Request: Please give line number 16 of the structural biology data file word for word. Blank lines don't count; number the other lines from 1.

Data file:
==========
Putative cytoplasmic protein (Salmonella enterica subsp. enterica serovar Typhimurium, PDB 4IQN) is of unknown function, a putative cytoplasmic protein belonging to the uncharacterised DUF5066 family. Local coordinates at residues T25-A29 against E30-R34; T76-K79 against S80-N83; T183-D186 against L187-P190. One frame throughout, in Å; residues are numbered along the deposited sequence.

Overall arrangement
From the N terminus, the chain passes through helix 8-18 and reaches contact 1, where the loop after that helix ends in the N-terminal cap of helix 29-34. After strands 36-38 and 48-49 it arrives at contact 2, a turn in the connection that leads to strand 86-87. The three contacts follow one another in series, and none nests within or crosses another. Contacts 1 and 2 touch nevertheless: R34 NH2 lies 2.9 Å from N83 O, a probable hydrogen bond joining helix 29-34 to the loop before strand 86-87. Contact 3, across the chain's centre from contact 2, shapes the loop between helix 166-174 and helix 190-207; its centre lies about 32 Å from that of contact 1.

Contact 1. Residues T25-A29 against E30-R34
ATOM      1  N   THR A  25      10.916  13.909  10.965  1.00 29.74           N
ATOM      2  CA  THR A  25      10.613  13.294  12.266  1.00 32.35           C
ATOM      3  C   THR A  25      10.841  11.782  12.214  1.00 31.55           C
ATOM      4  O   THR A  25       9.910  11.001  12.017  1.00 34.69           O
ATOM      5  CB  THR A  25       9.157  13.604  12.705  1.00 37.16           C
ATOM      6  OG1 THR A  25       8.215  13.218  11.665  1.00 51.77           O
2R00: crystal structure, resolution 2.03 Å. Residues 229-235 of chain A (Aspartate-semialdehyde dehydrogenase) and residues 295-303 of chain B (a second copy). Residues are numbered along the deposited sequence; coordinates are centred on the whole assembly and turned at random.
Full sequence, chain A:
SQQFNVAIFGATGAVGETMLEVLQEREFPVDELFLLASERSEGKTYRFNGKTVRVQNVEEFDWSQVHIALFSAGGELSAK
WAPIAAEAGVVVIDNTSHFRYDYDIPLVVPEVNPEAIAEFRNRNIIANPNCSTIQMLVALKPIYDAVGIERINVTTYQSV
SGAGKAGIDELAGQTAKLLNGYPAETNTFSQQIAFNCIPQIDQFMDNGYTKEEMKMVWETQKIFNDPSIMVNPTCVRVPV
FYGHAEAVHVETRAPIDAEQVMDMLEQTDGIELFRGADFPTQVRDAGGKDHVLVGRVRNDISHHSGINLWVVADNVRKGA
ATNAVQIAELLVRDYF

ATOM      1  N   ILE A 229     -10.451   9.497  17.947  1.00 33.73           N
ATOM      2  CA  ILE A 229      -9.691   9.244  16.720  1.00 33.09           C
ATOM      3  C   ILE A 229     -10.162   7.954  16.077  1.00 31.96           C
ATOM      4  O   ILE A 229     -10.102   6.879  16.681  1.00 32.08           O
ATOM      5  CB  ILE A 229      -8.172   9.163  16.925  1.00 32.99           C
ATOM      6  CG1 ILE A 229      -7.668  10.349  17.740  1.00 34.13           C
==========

FYGHAEAVHVETRAPIDAEQVMDMLEQTDGIELFRGADFPTQVRDAGGKDHVLVGRVRNDISHHSGINLWVVADNVRKGA